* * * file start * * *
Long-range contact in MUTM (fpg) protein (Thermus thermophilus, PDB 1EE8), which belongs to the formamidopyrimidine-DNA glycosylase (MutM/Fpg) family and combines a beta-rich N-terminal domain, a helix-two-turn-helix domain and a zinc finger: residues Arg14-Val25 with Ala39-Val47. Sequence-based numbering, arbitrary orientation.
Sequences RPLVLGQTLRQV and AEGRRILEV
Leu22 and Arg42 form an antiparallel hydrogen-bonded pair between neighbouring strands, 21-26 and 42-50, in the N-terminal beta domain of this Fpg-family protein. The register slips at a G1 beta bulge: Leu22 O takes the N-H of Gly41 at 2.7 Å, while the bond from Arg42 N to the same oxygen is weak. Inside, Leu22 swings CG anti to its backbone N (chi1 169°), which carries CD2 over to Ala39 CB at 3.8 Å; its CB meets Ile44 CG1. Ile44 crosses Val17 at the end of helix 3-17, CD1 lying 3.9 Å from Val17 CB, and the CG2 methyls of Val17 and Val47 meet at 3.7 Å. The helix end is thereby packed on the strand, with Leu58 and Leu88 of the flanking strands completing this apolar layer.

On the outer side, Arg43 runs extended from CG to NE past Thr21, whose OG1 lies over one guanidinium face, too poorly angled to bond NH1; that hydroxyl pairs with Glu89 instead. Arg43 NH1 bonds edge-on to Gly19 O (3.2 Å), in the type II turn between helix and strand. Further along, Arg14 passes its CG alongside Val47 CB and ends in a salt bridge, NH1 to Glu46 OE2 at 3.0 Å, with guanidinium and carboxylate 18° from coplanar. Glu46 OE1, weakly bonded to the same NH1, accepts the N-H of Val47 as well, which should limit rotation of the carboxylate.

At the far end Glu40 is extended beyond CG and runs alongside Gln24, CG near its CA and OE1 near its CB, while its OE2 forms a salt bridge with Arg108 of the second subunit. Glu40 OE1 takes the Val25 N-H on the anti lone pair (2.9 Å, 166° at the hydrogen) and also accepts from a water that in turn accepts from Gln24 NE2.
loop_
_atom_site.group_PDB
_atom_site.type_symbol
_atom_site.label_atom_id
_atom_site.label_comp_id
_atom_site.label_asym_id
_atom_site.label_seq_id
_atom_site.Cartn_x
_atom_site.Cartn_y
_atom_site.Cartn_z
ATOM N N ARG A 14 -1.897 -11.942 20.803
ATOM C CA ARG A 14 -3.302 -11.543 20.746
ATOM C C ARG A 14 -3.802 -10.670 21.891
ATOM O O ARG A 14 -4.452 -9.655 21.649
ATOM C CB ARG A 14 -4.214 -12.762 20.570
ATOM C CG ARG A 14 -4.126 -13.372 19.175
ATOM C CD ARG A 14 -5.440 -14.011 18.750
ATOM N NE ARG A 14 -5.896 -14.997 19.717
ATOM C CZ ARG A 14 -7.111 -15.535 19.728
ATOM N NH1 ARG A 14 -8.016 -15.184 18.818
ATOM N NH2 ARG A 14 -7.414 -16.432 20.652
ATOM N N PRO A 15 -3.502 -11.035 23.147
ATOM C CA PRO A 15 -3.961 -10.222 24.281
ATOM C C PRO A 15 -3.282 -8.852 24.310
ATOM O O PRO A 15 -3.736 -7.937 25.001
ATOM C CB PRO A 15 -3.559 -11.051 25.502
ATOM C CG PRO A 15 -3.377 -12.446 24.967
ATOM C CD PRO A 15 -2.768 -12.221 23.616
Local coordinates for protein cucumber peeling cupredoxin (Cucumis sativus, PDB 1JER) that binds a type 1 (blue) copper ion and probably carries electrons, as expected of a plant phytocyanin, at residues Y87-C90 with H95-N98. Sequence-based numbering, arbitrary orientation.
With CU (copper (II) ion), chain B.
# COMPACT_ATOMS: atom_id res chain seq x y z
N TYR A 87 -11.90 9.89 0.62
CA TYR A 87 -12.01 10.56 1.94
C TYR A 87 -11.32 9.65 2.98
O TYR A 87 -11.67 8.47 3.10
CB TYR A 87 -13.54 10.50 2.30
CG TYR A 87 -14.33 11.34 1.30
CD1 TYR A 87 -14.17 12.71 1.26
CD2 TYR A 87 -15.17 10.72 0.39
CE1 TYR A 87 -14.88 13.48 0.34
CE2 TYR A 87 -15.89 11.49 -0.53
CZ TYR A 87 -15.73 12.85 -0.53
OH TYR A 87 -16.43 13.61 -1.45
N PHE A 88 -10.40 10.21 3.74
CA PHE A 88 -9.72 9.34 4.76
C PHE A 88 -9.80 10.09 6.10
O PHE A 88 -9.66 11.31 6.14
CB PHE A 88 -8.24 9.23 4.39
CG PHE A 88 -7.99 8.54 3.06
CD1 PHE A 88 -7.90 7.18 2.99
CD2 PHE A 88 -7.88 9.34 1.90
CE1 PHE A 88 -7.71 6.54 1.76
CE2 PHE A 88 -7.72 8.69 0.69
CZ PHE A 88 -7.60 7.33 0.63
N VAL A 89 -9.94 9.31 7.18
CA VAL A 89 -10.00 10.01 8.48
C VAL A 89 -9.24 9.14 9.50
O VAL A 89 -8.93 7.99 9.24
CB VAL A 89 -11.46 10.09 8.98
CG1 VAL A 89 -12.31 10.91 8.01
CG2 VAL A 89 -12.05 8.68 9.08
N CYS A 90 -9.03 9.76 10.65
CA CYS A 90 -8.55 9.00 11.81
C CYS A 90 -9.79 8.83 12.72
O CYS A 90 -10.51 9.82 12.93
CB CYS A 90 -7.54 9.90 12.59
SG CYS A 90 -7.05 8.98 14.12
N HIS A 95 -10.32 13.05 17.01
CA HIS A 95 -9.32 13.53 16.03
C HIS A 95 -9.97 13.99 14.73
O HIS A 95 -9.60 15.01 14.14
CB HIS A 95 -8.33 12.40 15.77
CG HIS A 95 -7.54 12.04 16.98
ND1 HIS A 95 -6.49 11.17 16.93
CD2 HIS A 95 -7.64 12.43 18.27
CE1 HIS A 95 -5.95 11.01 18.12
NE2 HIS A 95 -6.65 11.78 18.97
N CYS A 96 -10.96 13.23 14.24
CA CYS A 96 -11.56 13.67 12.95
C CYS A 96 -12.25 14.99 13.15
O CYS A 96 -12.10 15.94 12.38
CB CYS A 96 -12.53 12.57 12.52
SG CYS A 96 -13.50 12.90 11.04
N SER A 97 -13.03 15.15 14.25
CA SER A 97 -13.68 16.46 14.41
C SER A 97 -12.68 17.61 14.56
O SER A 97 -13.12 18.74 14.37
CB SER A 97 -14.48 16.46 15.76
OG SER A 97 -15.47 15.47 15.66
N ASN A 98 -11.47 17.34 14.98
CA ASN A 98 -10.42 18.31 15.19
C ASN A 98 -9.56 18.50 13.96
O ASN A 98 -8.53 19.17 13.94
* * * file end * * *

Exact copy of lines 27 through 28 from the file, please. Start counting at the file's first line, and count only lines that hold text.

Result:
ATOM N N PRO A 15 -3.502 -11.035 23.147
ATOM C CA PRO A 15 -3.961 -10.222 24.281